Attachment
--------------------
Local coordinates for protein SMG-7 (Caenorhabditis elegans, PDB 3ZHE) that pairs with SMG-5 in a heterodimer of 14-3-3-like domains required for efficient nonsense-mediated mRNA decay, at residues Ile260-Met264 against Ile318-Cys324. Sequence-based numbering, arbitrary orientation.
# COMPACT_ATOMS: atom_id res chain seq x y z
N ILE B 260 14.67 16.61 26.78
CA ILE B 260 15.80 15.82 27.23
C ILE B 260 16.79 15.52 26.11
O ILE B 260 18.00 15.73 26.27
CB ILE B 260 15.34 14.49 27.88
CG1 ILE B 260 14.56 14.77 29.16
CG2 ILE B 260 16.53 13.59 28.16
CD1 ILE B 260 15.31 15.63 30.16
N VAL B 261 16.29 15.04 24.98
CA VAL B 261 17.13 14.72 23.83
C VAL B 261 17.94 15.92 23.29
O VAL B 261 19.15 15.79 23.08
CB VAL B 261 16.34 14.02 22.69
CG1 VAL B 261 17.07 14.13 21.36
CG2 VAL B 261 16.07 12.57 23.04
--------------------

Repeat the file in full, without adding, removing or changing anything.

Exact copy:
Local coordinates for protein SMG-7 (Caenorhabditis elegans, PDB 3ZHE) that pairs with SMG-5 in a heterodimer of 14-3-3-like domains required for efficient nonsense-mediated mRNA decay, at residues Ile260-Met264 against Ile318-Cys324. Sequence-based numbering, arbitrary orientation.
# COMPACT_ATOMS: atom_id res chain seq x y z
N ILE B 260 14.67 16.61 26.78
CA ILE B 260 15.80 15.82 27.23
C ILE B 260 16.79 15.52 26.11
O ILE B 260 18.00 15.73 26.27
CB ILE B 260 15.34 14.49 27.88
CG1 ILE B 260 14.56 14.77 29.16
CG2 ILE B 260 16.53 13.59 28.16
CD1 ILE B 260 15.31 15.63 30.16
N VAL B 261 16.29 15.04 24.98
CA VAL B 261 17.13 14.72 23.83
C VAL B 261 17.94 15.92 23.29
O VAL B 261 19.15 15.79 23.08
CB VAL B 261 16.34 14.02 22.69
CG1 VAL B 261 17.07 14.13 21.36
CG2 VAL B 261 16.07 12.57 23.04